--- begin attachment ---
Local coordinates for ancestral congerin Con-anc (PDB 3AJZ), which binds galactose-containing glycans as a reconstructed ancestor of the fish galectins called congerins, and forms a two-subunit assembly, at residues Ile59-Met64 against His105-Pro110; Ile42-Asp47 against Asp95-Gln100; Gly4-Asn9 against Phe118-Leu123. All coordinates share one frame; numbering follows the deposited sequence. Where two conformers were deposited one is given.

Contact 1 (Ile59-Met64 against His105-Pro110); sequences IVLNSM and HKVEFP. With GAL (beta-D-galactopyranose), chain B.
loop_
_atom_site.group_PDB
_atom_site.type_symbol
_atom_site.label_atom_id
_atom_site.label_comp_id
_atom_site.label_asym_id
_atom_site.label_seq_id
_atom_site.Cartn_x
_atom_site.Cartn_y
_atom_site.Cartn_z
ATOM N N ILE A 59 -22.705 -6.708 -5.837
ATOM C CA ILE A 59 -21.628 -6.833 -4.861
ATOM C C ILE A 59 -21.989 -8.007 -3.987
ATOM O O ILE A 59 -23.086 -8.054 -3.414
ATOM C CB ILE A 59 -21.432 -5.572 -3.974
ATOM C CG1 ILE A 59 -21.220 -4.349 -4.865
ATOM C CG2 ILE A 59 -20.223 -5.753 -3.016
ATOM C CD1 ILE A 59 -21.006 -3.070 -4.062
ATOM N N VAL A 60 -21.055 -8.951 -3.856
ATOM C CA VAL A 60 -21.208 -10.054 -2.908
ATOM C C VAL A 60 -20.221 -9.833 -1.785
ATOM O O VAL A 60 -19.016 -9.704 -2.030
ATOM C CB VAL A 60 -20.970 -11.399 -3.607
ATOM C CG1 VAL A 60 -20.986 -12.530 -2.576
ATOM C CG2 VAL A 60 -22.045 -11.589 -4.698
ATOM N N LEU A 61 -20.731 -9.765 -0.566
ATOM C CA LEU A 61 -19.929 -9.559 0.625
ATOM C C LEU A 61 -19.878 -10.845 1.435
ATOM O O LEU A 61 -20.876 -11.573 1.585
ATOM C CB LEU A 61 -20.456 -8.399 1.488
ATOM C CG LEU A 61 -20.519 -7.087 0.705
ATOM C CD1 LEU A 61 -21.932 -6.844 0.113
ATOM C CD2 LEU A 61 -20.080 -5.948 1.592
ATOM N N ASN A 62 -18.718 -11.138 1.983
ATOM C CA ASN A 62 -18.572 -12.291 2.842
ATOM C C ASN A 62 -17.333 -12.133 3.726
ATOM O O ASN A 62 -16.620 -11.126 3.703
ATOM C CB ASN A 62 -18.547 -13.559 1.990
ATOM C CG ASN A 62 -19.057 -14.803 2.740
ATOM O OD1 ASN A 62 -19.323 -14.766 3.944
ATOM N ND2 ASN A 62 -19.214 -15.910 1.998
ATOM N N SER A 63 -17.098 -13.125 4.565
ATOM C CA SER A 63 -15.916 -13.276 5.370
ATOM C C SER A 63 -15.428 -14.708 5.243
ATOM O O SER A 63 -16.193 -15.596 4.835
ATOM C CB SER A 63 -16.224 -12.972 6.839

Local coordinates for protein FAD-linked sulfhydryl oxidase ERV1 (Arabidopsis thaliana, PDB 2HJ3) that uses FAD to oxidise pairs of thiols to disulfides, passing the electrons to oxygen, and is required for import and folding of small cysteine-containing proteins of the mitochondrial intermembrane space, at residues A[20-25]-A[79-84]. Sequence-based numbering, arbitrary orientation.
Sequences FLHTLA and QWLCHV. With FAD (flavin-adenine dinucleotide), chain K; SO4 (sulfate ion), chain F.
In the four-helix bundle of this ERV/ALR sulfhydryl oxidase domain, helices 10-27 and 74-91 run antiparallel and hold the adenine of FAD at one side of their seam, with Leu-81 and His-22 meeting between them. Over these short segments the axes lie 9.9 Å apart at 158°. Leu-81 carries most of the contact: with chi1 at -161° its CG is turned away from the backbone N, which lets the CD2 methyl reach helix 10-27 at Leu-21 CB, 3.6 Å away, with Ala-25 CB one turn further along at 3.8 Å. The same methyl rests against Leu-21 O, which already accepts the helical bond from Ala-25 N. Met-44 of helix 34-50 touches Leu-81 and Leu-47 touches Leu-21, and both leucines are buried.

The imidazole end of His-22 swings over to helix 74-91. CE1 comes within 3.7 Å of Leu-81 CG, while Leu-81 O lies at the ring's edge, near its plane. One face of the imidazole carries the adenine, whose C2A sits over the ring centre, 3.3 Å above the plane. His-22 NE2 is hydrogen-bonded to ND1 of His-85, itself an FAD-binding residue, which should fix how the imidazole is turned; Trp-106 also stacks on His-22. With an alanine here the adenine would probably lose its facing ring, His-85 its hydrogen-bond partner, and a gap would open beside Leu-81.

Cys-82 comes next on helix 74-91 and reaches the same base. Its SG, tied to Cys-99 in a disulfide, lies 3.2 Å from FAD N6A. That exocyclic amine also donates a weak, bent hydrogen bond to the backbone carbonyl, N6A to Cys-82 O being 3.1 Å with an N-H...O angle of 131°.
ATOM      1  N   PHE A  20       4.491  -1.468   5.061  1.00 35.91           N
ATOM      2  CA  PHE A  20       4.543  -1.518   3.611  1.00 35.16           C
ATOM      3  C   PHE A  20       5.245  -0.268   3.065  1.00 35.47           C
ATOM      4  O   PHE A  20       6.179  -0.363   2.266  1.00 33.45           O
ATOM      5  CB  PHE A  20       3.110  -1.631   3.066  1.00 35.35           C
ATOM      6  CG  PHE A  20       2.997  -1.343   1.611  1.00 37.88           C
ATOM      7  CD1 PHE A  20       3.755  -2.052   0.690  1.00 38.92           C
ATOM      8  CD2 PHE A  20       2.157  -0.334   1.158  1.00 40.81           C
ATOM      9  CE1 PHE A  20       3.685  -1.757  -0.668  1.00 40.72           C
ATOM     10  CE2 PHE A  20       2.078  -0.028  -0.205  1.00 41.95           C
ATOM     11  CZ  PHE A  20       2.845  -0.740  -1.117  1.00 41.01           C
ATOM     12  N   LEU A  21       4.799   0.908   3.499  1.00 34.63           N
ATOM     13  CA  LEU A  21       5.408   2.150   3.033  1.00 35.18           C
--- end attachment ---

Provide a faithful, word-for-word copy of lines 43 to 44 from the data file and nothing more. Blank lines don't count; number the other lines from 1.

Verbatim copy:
ATOM N ND2 ASN A 62 -19.214 -15.910 1.998
ATOM N N SER A 63 -17.098 -13.125 4.565